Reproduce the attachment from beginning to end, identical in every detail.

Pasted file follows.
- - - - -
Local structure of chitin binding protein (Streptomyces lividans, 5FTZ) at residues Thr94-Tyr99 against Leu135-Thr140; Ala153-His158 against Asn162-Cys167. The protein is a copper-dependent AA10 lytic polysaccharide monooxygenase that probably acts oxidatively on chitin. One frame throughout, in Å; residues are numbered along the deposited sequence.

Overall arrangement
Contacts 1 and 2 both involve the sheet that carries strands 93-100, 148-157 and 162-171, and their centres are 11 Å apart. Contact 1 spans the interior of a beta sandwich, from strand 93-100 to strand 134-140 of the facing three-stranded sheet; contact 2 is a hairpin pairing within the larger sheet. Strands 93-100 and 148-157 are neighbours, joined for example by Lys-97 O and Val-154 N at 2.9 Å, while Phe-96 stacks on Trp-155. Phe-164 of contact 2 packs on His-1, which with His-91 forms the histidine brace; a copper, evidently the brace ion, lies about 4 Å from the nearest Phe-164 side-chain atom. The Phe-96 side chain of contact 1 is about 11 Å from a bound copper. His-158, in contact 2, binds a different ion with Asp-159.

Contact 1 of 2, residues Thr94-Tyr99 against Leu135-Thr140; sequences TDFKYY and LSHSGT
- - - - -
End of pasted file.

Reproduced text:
Local structure of chitin binding protein (Streptomyces lividans, 5FTZ) at residues Thr94-Tyr99 against Leu135-Thr140; Ala153-His158 against Asn162-Cys167. The protein is a copper-dependent AA10 lytic polysaccharide monooxygenase that probably acts oxidatively on chitin. One frame throughout, in Å; residues are numbered along the deposited sequence.

Overall arrangement
Contacts 1 and 2 both involve the sheet that carries strands 93-100, 148-157 and 162-171, and their centres are 11 Å apart. Contact 1 spans the interior of a beta sandwich, from strand 93-100 to strand 134-140 of the facing three-stranded sheet; contact 2 is a hairpin pairing within the larger sheet. Strands 93-100 and 148-157 are neighbours, joined for example by Lys-97 O and Val-154 N at 2.9 Å, while Phe-96 stacks on Trp-155. Phe-164 of contact 2 packs on His-1, which with His-91 forms the histidine brace; a copper, evidently the brace ion, lies about 4 Å from the nearest Phe-164 side-chain atom. The Phe-96 side chain of contact 1 is about 11 Å from a bound copper. His-158, in contact 2, binds a different ion with Asp-159.

Contact 1 of 2, residues Thr94-Tyr99 against Leu135-Thr140; sequences TDFKYY and LSHSGT